Janice watches as Mother scratches Punches under the chin and leaves the house. As soon as the front door closes, she lets out a breath she hadn’t realised she’d been holding. She pushes herself up from the floor and stands, stretching her arms above her head, wiggling her fingers by one. Slowly, she leans backwards, stretching her back, wincing as it cracks. Her knees and elbows crack just as loudly. She walks around the room, running her hands over the furniture and her mother’s belongings. Punches runs excitedly to her side andfollows her as she moves around the house. She walks down the hallway and stops at the door that leads to her bedroom. She can’t remember the last time she slept in her bed. It must have been three, maybe four years ago. Punches nudges the door.
“I shouldn’t go in there,” she says to the dog.
Why not? It’s your room. I want to jump on the bed.
Janice smiles. “Me too. But Mother says I’m not allowed.”
Mother isn’t here. It’s your room.
With a burst of newfound confidence, Janice pushes the door open, and a waft of stale air hits her face. She coughs and covers her nose as she stares at the contents of her room. All her old belongings are gone, replaced with stacks of newspapers and magazines taller than her. Most are yellowed, though some are new, with elastic bands still wrapped around them. A few have been opened, and Janice picks up the one by her right foot and reads the date. October 7th. Two days ago. Curious, she unrolls it and scans the pages. She frowns. The Duchess has had her third baby. A singer was found dead in their apartment. There’s nothing about any kind of contamination. Nobody is sick. Janice picks up the next newspaper and unrolls it. Two teenagers have died in a car accident. A new influenza vaccine is due to hit local GP’s. Nothing about a virus, or contamination, or pestilence. Nothing about officers searching for a girl hidden away in a suburban house. She flicks through the pages. Puzzles, horoscopes, general classifieds. Nothing out of the ordinary that would cause mass panic.
Punches lays in the doorway, paws crossed.
“What is all this?”
I don’t know, Janice. I’m a dog, I can’t read.
Janice smirks. “Wouldn’t it be cool if you could, though? Like Scooby-Doo. We could unmask the bad guy and solve crimes.”
Who is Scooby-Doo?
Janice’s jaw drops in astonishment. “I’m going to pretend you didn’t say that. I’m sure we’ve watched Scooby-Doo together. You probably weren’t paying attention. Watching butterflies or something. That was when we were allowed to watch cartoons. Don’t you remember?”
Punches shakes his head. But I’m sure if you enjoyed it, then I enjoyed it, too.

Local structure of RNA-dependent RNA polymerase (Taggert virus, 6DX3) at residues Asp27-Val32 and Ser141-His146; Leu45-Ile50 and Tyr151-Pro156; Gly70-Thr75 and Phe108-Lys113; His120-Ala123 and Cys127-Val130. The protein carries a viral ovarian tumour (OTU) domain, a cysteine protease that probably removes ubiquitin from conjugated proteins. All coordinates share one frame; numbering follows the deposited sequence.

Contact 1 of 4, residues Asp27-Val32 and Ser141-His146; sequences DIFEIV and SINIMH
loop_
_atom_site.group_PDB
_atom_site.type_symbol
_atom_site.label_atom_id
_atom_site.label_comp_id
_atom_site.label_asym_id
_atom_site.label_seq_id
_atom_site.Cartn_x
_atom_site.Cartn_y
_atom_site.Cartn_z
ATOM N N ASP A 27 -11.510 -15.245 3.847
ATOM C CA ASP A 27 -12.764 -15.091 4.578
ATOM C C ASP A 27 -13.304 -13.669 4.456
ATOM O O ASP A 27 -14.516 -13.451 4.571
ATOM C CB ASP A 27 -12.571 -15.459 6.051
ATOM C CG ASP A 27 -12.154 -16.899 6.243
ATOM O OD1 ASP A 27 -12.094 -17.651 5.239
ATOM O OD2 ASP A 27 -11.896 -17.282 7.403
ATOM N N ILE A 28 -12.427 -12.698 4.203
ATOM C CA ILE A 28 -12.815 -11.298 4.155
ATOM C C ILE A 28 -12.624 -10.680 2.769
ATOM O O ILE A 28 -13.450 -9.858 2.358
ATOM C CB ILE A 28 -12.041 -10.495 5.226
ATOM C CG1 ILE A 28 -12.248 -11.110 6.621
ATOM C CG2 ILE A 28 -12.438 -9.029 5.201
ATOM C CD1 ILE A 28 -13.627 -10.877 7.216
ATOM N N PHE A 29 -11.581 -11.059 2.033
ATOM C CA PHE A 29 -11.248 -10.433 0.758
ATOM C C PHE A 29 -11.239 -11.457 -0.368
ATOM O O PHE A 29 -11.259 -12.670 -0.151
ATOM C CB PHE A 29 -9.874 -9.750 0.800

Janice smiles and stretches her arms over her head. In the corner of the room is a pile of half-opened cardboard boxes with clothes spilling out of them. She pulls out old jumpers and pants, shirts, underwear, socks, and a few dresses. She recognises them as the clothes Mother used to wear when her brother was still alive. They’re colourful, and pretty, unlike the drab clothes the woman wore now. Janice pulls out a long red velvet skirt and holds it to her face, feeling the soft material against her skin. It smells like the perfume she used to wear. She’d almost forgotten the scent. She closes her eyes, and the sound of her Mother’s laugh comes back to her, and she smiles, surprised she can still remember the sound after so long without hearing it. Mother was happy, once. But that seemed like another lifetime, in a world where Janice didn’t exist, and her brother wasn’t dead.
“You know, I don’t think anything happened,” she confesses to Punches. A single tear runs down her cheek. “I think Mother is lying because she’s sad.”
Punches cocks his head. Do people lie when they’re sad?
“People do a lot of things when they’re sad. They think and believe things they wouldn’t otherwise think and believe. I don’t think there’s anything wrong with the world. I think Mother just doesn’t want to be a part of it anymore.”
Punches pads over to Janice and softly nudges her leg. She sits down, places the dress over her knees, and Punches sit in her lap, looking up at her.
What are you going to do?
Janice shrugs. “I don’t know. I just want Mother to tell me the truth.”
And what if she doesn’t?
“Then we’re leaving and we’re never coming back.”
That seems like a good plan. We can’t stay here forever.
Janice grabs an assortment of clothes and bundles them together. She pulls the sheet from the bed and puts them inside, assembling a rucksack. Smiling, she slings the bag of clothes over her shoulder and stands up. She thinks of Mother, of her shock and disappointment of coming home to find Janice gone. A single, uncomfortable thought gnaws away at her. She wanted to leave, wanted to get as far away from Mother as she could, but who would care for the woman in her absence? She couldn’t just leave Mother all alone. She had no one else but Janice.